Loretta Lynch: What Was It Like Working With the Attorney General Nominee?

loretta lynch
United States Attorney Loretta E. Lynch speaks during an announcement of the arrest of Abraxas J. ("A.J.") Discala, CEO of OmniView Capital, and six co-conspirators for fraudulent market manipulation at the U.S. Attorney's office in Brooklyn, New York July 17, 2014. Lucas Jackson/Reuters

The facts of the case were complex, the politics even more so. On Aug. 9 1997, Abner Louima, a Haitian immigrant, was  beaten by police and then sodomized with a broomstick in the bathroom of Brooklyn's 70th precinct. Abner, whom cops struck with radios and nightsticks, underwent three surgeries and spent two months in the hospital because of severe internal injuries, including a torn rectum and bladder. When the case against the officers who brutalized Louima went to trial in May 1999, Loretta Lynch, then the chief assistant U.S. Attorney in the Eastern District of New York, now President Barack Obama’s nominee for U.S. Attorney General, helped lead the prosecution.  

Lynch – along with Covington & Burling LLP partner Alan Vinegrad and Brooklyn District Attorney Ken Thompson, who worked then as Eastern District’s chief of the criminal division and an assistant U.S. Attorney, respectively – had to get it right.

The relationship between minorities and the NYPD had reached a breaking point. Louima was black. The suspects were white. And several months before the Louima trial, on Feb. 5 1999, four police officers fatally shot Amadou Diallo, a 22-year-old immigrant from Guinea. The officers fired 41 rounds. Nineteen hit Diallo. He was unarmed.  

“There was a lot of tension surrounding the case because it was one of the most horrific acts of police brutality ever committed in New York City,” Thompson says. “The community was outraged to the point where thousands of people marched over the Brooklyn Bridge holding plungers and signs, demanding justice.”

It was Lynch, Thompson says, who figured how to make a jury understand the true implications of the case – it wasn’t just an act of police brutality, but a conscious escalation of violence that violated Louima’s civil rights.

During the trial, Police Officer Justin Volpe changed his plea from not guilty to guilty – and admitted he sodomized Louima. The win was a watershed.

“Not only were people in New York City looking at this trial, people around the country were looking at this trial,” Thompson says. “It showed that police officers can be held accountable if they cross the line.”

In the wake of Ferguson and Eric Garner, Lynch’s track record with a high-profile civil rights case certainly makes her an appealing pick for AG – but that’s hardly the whole picture.

Colleagues and those familiar with Lynch tell Newsweek she was selected both for her adept handling of a wide variety of cases, as well as  being “the consummate manager”.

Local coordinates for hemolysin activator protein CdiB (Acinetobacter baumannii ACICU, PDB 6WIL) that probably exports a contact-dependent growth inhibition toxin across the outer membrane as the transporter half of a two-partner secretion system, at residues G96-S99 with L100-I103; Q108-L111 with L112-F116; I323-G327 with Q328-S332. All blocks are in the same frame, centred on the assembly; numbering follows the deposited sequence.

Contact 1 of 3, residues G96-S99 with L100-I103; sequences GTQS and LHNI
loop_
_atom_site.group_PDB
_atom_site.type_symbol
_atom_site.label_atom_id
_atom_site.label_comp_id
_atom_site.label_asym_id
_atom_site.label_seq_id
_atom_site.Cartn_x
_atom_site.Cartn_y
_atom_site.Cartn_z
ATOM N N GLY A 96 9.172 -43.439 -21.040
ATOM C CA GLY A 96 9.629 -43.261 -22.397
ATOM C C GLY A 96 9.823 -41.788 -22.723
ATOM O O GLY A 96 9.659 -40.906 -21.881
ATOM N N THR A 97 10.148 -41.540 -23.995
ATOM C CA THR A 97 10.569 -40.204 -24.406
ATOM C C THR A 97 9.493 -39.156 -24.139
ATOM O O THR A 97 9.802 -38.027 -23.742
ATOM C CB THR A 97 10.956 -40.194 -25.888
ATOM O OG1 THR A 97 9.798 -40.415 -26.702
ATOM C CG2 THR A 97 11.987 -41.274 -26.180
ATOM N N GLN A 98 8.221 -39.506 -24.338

“She is always the adult in the room,” Jim Walden, partner at Gibson, Dunn and Crutcher LLP’s New York office, who worked as assistant U.S. Attorney in the Eastern District from 1993 to 2002, says. “Loretta is a deeply substantive person who treats the ends of justice as a mission and not a political objective.”

Andrew G. Celli, Jr., a partner with Emery, Celli, Brinckerhoff + Abady LLP, was on New York State’s Commission for Public Integrity with Lynch. In her work with the Commission, Lynch developed a reputation as a careful and analytical listener, rather than a polarizing personality, he says.

“This is a person who thinks, speaks, and acts in full sentences and paragraphs,” Celli says. “She is incredibly thoughtful, which is to say that she doesn't act until she has thought through the entire process.”

Indeed, Lynch’s articulate calm will play to her favor during the confirmation process, where she will likely encounter opposition from Senate Republicans. Those who know Lynch say critics are unlikely to find any disastrous gaffes.

“No doubt, as part of this confirmation process, some congressional staffer will spend hours looking at press releases and video clips of her speaking on the various cases,” Celli says. “They will be bored, in the sense that her presentation is uniformly temperate and careful.”

Christina Greer, an assistant professor of political science at Fordham University, says Lynch might not be as well known as other federal attorneys, but is “beyond qualified” for the job.

“The Southern District [of New York] gets the most attention, but that doesn't mean the Eastern District, which she represents, doesn't see its fair share of high-profile cases."

During her tenure in the district, Lynch has handled terrorism cases such as Quazi Mohammad Rezwanul Ahsan Nafis, who was convicted in a 2012 plot to blow up the Federal Reserve in New York.

“Besides domestic crimes, she's authorized to deal with international crimes,” Greer says.